Mama finally got power in the afternoon, but I heard many folks were still waiting.  
School starts in just a few weeks.  Our school will offer remote learning but, those who wish, may attend.  It seems now, that I will return to work.  With that in mind, I must make the most of the remainder of my time.  I plan to spend some more time with the grandchildren, for I can never get enough.  Lyla will not be attending kindergarten this year, and thankfully so.  
When I am not galavanting down the highways, I will spend my time, listening to  the morning song of the cicadas.   . . and watching the time when the territory becomes all shades of purple.  It seems everything that blooms in August,  on the rabbitpatch is some hue of purple, from violet to fuchsia to periwinkle.  Clumps of floss flower are claiming every corner they can find and how spectacular it will be in due time.    August is a hot month, but it is more than just a stepping stone to September . . .and it is always full of butterflies.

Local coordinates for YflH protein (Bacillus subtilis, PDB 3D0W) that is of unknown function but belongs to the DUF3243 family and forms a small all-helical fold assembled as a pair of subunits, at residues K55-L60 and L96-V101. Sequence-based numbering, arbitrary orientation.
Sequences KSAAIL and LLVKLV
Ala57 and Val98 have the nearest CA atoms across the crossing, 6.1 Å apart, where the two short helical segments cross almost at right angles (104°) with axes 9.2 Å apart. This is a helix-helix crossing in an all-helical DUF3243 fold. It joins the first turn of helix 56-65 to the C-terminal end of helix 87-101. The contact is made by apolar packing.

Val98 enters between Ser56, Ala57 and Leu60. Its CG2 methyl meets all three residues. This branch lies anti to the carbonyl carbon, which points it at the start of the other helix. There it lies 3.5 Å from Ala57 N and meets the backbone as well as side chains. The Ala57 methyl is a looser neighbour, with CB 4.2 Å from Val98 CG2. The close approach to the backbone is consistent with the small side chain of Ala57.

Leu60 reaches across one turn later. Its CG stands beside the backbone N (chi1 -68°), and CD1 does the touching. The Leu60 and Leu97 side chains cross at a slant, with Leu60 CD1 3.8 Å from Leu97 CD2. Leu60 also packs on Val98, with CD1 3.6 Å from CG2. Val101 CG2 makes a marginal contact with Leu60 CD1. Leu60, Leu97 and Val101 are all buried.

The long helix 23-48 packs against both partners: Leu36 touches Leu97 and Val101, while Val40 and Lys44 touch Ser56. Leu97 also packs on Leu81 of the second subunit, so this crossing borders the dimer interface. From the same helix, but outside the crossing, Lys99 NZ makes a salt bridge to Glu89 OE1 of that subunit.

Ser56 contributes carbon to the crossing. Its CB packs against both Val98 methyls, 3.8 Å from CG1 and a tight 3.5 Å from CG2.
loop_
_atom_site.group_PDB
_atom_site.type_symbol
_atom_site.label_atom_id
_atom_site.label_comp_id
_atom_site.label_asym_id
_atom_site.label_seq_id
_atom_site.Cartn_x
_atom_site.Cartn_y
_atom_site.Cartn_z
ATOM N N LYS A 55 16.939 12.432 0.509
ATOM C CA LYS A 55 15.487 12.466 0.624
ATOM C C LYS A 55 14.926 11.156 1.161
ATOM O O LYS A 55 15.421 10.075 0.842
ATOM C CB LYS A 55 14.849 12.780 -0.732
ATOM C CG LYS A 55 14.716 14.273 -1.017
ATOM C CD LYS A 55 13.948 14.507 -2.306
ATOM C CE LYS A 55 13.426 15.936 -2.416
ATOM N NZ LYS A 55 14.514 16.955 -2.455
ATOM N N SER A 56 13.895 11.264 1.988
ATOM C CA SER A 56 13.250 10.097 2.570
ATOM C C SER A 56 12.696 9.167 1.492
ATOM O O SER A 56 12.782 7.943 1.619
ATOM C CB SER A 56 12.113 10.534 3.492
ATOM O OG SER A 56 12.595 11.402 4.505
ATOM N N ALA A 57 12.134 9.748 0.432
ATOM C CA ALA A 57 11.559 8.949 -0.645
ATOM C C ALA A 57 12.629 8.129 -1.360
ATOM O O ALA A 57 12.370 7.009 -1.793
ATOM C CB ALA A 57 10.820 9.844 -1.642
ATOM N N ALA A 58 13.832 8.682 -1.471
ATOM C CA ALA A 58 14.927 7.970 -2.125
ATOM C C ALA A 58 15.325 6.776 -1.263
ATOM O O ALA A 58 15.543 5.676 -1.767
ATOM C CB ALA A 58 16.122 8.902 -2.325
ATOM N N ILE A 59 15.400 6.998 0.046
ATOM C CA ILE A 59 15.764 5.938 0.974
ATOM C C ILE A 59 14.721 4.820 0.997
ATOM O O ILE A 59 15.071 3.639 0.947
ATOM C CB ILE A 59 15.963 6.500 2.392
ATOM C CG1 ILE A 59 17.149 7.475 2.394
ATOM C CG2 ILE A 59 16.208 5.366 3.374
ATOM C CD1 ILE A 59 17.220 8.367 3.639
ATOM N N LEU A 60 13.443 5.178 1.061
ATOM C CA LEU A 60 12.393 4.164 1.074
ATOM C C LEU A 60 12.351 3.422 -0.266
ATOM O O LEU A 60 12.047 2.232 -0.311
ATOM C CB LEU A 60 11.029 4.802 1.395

To Raleigh and Back


It is said, that “All good things must come to an end”.  That was certainly my sentiment on Tuesday, when I watched Jenny pack up her familys’ things .  All sorts of pictures from the last four days flashed in my head . . . Jenny and Sydney with Brynn and Ryan, sitting on a quilt in the shade of a maple . . . Will working from the kitchen table, oblivious to the commotion of three little ones, big meals, bathtime and early mornings, watching one by one, as folks came down stairs to find their day.  It does not matter how long we are together, I am just never satisfied.  I always wish for one more day.  
I came home on Wednesday.  Oh how quiet the house was that day, as I gathered my own things.  It was a bright day and a bit cooler than the days before it.  The last ten days had been miserably hot.  The drive is much easier for me, now and within a few hours, I was back at the rabbitpatch.  Christian and Tres were there, and so I started supper right away.  The boxer was happy to see me and I was glad to see him.  While supper cooked, I sat in the den surrounded by my plants and books.  The morning table stood faithfully waiting, by the window with the old oak peaking in.  I felt like I was in the midst of friends, and that was comforting . . . and beautiful, really.